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The Spokesman-Review Newspaper
Spokane, Washington  Est. May 19, 1883

How do resorts try to prevent avalanches like the one that took three lives in Idaho this week? It’s complicated

An avalanche that was intentionally triggered by the Ski Patrol brought down more snow than expected and wiped out a chairlift at Crystal Mountain resort near Mount Rainier on March 10, 2014. (AP)

Every morning in ski resorts across the world, patrollers do what they can to mitigate the inherent dangers of a mountain environment.

It’s no different for regional resorts.

That starts with paying close attention to the weather.

“We’re tracking the weather … before the mountain opens and tracking the snowpack over the course of the season,” said Tom Eddy, Schweitzer Mountain’s snow-safety supervisor.

In addition to the obvious things, like temperature and snowfall for instance, wind is also an important factor when making weather-related safety calculations. A so-called “wind slab” is formed when the wind blows snow onto leeward terrain. This can deposit snow “10 times more rapidly than snow falling from the sky” and can be highly unstable, according to

The constant monitoring aims to give patrollers a clear understanding of the snowpack, particularly the likelihood and whereabouts of a possible avalanche.

Once the resort opens, patrollers actively manage the snowpack. That means checking terrain and trying – in two main ways – to trigger avalanches.

For steeper, more avalanche-prone terrain, patrollers use explosives. At Schweitzer, patrollers use charges of dynamite that weigh 2.2 pounds. If they believe there is a deeply buried weak layer of snow, they may tape two charges together to get a bigger blast, Eddy said.

Even dynamite doesn’t always trigger an avalanche. In fact, in most cases it doesn’t.

“It’s a small percentage,” Eddy said of the effectiveness of dynamite in triggering a slide. Still, he said, “explosives are our best tool to really look at instabilities in the pack.”

After blasting an area, patrollers assess the results and then, depending on the outcome, they may toss another charge or “ski cut” it.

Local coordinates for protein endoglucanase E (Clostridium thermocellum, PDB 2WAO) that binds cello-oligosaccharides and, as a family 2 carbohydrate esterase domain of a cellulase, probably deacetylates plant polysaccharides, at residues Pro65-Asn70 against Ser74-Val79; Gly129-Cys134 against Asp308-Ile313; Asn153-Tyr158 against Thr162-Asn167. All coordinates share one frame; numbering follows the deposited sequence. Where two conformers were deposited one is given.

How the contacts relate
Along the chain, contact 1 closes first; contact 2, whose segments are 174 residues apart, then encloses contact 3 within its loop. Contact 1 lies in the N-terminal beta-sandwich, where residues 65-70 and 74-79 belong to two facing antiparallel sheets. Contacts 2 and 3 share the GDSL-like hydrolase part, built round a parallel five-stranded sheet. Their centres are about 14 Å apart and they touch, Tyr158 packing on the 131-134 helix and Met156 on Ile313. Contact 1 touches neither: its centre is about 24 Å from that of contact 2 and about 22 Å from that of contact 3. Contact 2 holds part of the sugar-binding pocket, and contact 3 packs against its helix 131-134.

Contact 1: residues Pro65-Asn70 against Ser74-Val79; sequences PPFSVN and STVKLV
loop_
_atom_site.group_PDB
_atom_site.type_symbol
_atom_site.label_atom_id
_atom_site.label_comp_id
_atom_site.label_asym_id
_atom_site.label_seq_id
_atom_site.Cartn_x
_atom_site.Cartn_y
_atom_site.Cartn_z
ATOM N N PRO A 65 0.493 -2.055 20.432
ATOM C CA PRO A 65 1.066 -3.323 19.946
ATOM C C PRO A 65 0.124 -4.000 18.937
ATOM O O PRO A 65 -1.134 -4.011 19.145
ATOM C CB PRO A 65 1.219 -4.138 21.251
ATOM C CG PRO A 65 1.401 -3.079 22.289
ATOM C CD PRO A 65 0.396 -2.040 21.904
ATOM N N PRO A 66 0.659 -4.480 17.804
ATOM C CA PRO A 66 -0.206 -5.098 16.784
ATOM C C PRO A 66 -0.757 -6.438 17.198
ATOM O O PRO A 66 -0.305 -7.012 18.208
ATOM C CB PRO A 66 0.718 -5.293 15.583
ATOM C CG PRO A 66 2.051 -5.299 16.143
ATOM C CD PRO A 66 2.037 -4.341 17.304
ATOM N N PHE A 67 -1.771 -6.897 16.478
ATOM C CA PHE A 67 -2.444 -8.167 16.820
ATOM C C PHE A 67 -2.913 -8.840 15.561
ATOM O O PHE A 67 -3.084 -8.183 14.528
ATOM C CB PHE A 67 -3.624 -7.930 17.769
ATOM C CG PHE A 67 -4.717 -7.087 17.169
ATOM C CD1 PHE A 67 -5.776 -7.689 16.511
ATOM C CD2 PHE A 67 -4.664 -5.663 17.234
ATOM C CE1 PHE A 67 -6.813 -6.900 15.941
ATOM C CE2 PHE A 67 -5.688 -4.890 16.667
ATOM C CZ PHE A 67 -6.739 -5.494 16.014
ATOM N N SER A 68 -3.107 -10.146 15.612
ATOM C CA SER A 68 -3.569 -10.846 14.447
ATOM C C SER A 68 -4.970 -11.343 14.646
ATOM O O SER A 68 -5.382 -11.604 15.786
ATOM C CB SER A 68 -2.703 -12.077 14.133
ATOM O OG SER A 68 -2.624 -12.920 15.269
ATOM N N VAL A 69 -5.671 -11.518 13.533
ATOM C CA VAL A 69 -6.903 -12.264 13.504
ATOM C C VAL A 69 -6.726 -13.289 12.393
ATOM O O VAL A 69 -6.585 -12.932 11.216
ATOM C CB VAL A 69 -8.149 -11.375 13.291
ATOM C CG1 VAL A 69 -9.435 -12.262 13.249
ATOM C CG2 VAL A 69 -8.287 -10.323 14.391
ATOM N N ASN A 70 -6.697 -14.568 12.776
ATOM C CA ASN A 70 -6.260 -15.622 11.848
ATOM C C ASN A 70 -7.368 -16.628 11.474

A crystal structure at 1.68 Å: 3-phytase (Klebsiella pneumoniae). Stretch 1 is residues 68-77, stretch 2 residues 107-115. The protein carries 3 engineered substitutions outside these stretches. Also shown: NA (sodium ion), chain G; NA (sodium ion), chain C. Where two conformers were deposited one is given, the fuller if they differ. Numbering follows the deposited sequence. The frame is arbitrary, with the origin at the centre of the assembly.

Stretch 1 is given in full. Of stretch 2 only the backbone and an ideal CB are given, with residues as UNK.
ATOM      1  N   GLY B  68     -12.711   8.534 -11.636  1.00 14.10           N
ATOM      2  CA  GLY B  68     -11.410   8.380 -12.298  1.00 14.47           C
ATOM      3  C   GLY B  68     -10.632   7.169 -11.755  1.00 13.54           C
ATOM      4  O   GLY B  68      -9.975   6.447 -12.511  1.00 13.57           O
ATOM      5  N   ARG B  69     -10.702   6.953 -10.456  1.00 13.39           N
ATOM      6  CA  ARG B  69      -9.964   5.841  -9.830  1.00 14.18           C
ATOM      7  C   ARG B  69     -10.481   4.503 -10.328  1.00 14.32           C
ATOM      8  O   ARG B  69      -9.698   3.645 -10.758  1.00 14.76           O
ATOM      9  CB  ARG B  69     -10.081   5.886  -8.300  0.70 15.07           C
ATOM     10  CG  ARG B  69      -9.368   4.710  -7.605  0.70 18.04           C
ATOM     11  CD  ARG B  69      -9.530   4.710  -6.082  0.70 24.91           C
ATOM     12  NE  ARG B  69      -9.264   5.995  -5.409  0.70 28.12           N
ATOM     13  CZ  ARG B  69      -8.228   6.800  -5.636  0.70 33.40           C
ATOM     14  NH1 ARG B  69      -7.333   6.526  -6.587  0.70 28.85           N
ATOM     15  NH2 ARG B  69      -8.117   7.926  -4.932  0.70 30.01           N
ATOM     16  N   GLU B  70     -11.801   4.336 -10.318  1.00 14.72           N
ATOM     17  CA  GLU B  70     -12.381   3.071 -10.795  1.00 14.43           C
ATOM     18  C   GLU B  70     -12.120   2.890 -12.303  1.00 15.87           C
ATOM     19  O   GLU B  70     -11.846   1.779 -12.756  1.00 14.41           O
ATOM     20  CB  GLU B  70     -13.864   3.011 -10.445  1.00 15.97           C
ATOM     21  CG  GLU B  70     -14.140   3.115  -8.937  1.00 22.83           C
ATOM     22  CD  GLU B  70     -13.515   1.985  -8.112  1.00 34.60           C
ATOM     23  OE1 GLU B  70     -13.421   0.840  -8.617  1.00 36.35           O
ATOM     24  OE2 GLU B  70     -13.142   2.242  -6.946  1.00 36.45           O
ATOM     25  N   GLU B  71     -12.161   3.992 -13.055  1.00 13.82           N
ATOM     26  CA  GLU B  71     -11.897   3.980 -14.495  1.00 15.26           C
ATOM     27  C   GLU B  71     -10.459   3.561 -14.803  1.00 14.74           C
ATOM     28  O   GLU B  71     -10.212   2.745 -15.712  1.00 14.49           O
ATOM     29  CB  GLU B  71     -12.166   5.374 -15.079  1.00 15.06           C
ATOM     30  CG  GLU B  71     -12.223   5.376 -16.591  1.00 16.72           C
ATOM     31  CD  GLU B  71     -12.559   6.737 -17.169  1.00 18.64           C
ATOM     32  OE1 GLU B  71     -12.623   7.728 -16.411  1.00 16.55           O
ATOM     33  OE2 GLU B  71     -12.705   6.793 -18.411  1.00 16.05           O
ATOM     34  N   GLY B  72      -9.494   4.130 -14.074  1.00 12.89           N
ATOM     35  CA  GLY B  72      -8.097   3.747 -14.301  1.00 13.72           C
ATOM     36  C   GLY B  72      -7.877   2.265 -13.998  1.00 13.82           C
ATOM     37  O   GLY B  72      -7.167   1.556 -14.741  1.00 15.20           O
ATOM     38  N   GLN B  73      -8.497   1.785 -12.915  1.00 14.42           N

When ski cutting, a skier travels along the top of the slope, at the transition point between flatter terrain, where gravity still anchors the snow to the ground, to steeper terrain. This area is where most avalanches start. But ski cutting can be dangerous.

Schweitzer has five main “mitigation routes.” These are areas known to be prone to avalanches and to which patrollers pay special attention.

Finally, patrollers rely on skiers and snowboarders to compact the snow.

“Skier compaction is a great tool for mitigation,” Eddy said. “If it’s snowing hard during the course of the day and we don’t have the skier traffic to help compact, that’s when we close terrain.”

Exactly what happened – or didn’t happen – in the lead up to Tuesday’s avalanche at Silver Mountain isn’t yet known, although witnesses did say Wardner Peak was bombed by the ski patrol Tuesday morning. However, the peak had not been open prior to Tuesday, due to limited snowfall.

As for Silver Mountain’s patrol routine, it is similar to Schweitzer’s, according to a former Silver Mountain patroller.

Because Wardner Peak is steep and exposed to the wind, it is bombed regularly by patrollers.

Patrollers ski predetermined routes, starting at the top of the peak and working their way down. At each station, which is marked, patrollers toss a bomb. They then assess what happened and ski cut the slope before moving to the next station.